The Cost of Cold: When the only option is diesel

Fuel tank farm in Wales, Alaska. (Photo by Jenn Ruckel/KNOM)

How much do you pay to heat your home in the winter?

This week, Alaska’s Energy Desk is kicking off a new series called The Cost of Cold, looking at how Alaskans across the state keep warm at home.

There are a lot of options. Electricity, natural gas, wood, coal… even french fry oil.

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But in much of rural Alaska, and even some cities, the primary heating source is diesel, also called heating fuel.

Many families in some of Alaska’s largest cities, like Juneau and Fairbanks, rely primarily on heating fuel. In rural parts of the state, even more people do. Take the Nome area, for example where, 90 percent of households use heating fuel according to U.S. Census data.

And it is not cheap. Cady Lister is chief economist with Alaska Energy Authority, a state corporation that works to reduce the cost of energy.

“If you are in a small isolated village that has to have fuel flow in, or even just barged in, but just at a high cost, you still are paying amongst the highest cost for heating fuel and for electricity in the country,” Lister said.

Just how high is the cost of heating fuel? Lister says it varies wildly across the state.

The state surveys communities on the cost of heating fuel twice a year. In the most recent survey, the lowest price was $1.40 in Atqasuk, on the North Slope, where the borough subsidizes the price.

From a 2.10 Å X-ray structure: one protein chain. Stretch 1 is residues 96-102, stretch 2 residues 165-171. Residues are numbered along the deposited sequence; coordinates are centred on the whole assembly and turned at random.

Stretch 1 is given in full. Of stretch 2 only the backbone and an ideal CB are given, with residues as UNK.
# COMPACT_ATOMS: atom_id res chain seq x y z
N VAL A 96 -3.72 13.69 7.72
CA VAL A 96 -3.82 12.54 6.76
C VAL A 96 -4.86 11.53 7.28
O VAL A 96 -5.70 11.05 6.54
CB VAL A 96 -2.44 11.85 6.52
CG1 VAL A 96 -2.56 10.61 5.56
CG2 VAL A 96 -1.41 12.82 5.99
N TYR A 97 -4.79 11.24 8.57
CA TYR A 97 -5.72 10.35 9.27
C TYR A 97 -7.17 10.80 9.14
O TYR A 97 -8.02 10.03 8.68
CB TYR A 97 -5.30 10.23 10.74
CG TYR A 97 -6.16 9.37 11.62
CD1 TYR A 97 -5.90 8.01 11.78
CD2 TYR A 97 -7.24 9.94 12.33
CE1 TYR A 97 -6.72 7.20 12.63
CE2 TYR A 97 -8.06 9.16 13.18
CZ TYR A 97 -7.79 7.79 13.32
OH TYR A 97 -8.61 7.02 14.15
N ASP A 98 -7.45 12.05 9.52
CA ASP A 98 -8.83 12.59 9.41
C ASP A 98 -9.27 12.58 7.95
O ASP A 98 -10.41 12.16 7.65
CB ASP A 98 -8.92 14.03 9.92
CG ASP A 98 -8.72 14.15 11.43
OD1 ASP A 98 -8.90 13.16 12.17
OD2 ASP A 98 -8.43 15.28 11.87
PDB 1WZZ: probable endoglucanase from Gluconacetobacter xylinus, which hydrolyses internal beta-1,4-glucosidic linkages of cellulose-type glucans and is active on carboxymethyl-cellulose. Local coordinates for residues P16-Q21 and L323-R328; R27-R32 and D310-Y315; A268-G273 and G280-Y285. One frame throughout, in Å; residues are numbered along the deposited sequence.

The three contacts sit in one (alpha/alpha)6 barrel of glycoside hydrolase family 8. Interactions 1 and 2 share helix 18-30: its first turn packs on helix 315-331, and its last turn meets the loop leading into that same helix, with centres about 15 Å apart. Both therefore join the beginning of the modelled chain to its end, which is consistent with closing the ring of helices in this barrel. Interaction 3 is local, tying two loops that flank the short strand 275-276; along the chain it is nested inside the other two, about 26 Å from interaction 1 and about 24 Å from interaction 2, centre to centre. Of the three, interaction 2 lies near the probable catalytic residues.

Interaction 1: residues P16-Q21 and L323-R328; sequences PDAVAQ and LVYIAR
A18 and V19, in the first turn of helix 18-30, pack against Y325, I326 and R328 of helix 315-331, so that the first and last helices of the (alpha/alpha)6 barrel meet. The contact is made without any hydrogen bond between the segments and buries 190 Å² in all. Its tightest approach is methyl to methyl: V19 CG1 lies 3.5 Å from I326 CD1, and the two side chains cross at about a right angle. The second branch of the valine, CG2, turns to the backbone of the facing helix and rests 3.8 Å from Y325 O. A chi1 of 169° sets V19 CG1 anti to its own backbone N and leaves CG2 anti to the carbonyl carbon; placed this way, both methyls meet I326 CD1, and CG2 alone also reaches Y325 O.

“And the highest was Shishmaref at a little over $15 per gallon, which is pretty astronomical,” Lister said.

Even heating fuel at about $4.50 a gallon, which is close to the state average right now, can put a significant economic strain on families. For example, in the lower Yukon Kuskokwim region, families spend an average of 26 percent of their income on heat and electricity. Compare that to the railbelt, where that figure is a little less than seven percent.

Lister says given that economic burden, residents are pretty resourceful — they find other ways to heat their homes, like wood.

“If you’re in a place where there’s a lot of forest and a lot of wood and biomass around, you’re obviously going to have households that are taking advantage of that resource,” Lister said. “There are large parts of the state where there are not a lot of trees and there’s not a lot of option in terms of what you use to heat your home.”

Even in treeless communities though, residents often find ways to scavenge for wood. In places where cord wood is for sale, Lister says one of the things people like about that option is that the cost is relatively stable.

“Over the last ten years, we see it’s 200 – 300 dollars a cord and there’s not a whole lot of change to that. It doesn’t really follow the price of heating fuel like it could. And that is a benefit to people,” she said.

But Lister says no matter where you are or how you heat your home, the single most effective way to mitigate the high cost of fuel is energy efficiency.